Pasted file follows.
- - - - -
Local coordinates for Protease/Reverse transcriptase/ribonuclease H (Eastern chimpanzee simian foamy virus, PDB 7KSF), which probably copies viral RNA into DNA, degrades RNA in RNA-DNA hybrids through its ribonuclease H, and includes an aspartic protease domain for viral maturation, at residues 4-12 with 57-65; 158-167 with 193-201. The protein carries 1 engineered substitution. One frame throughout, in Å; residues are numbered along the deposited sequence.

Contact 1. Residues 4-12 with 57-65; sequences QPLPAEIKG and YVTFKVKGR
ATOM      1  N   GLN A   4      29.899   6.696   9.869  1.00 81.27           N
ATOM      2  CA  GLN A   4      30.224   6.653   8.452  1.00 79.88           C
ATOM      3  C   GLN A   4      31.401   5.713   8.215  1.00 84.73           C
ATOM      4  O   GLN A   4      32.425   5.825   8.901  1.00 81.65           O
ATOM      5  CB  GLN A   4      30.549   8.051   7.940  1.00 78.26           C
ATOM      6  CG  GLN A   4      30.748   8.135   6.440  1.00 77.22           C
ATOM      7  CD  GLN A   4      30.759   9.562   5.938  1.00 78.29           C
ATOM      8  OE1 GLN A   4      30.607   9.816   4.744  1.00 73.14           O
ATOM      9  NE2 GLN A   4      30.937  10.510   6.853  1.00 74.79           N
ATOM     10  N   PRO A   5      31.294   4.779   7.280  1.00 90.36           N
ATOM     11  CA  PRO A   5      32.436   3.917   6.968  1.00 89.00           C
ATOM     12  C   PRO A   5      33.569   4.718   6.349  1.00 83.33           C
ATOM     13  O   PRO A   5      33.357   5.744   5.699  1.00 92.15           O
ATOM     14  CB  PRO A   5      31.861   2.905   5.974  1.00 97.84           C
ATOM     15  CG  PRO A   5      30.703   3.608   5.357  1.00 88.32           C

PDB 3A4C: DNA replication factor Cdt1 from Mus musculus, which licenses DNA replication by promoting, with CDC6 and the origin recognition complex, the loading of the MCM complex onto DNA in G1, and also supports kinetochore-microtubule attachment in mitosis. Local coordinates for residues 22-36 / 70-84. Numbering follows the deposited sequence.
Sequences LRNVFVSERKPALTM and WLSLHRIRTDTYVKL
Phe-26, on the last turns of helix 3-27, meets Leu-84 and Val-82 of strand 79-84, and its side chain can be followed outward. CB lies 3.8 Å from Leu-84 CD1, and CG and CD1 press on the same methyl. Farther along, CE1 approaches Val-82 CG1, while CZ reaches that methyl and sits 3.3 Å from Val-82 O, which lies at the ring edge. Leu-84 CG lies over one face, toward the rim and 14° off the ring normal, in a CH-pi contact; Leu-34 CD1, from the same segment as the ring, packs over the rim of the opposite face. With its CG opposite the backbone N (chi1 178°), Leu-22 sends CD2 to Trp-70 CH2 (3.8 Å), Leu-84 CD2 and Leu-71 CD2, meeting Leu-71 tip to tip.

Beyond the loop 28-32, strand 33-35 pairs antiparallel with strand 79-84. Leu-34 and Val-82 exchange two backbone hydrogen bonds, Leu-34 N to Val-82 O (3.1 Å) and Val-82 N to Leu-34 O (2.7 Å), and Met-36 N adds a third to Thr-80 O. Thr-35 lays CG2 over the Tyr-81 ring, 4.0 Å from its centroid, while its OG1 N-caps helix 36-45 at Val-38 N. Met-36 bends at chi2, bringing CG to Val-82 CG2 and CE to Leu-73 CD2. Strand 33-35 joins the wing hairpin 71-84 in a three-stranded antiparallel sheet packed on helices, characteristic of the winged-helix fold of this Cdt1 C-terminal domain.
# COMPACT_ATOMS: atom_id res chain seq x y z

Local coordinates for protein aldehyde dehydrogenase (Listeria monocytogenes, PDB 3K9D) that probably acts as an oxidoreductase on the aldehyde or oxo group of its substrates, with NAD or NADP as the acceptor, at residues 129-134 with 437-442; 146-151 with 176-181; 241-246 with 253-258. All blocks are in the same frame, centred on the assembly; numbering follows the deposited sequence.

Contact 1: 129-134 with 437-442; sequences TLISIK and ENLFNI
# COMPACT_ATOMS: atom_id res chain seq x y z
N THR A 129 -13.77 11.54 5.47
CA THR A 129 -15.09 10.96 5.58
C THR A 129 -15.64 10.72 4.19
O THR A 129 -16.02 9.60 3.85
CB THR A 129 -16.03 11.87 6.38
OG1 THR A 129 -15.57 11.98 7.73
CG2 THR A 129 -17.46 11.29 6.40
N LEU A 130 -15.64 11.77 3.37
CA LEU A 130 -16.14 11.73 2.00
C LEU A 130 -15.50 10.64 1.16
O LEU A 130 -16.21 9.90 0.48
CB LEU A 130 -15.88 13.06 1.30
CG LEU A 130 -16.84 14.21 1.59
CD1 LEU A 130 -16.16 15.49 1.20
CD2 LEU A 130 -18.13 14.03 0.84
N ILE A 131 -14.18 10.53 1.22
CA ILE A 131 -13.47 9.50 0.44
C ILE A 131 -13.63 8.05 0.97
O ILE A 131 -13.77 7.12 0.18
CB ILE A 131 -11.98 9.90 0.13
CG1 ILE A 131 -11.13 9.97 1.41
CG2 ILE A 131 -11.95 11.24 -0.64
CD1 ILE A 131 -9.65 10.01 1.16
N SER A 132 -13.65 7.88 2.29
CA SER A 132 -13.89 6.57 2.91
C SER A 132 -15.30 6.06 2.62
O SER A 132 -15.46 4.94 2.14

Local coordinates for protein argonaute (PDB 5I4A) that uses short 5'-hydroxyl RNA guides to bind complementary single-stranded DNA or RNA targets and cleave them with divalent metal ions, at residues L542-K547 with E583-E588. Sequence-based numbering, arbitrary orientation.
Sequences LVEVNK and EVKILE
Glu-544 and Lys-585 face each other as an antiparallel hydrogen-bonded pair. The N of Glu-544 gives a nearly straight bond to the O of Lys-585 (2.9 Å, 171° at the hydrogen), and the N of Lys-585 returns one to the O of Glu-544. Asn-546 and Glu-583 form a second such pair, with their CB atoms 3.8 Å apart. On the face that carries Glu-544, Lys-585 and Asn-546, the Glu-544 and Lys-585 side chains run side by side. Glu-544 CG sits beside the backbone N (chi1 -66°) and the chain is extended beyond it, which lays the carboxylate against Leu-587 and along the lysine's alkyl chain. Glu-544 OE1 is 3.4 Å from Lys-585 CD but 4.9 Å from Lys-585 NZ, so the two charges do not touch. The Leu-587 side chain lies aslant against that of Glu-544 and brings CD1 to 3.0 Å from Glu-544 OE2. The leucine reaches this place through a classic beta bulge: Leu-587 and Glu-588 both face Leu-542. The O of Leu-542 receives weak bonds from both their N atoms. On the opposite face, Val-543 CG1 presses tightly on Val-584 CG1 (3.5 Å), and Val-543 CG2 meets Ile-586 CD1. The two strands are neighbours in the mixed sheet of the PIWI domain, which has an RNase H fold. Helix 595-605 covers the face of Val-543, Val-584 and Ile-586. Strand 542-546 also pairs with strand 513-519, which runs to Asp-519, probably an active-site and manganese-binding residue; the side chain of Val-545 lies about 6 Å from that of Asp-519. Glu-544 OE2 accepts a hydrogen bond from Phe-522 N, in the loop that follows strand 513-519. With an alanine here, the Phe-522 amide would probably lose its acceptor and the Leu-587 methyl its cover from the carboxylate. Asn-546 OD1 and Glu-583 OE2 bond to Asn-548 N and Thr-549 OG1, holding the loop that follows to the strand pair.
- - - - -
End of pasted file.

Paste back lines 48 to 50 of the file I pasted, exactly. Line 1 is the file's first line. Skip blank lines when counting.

CD1 ILE A 131 -9.65 10.01 1.16
N SER A 132 -13.65 7.88 2.29
CA SER A 132 -13.89 6.57 2.91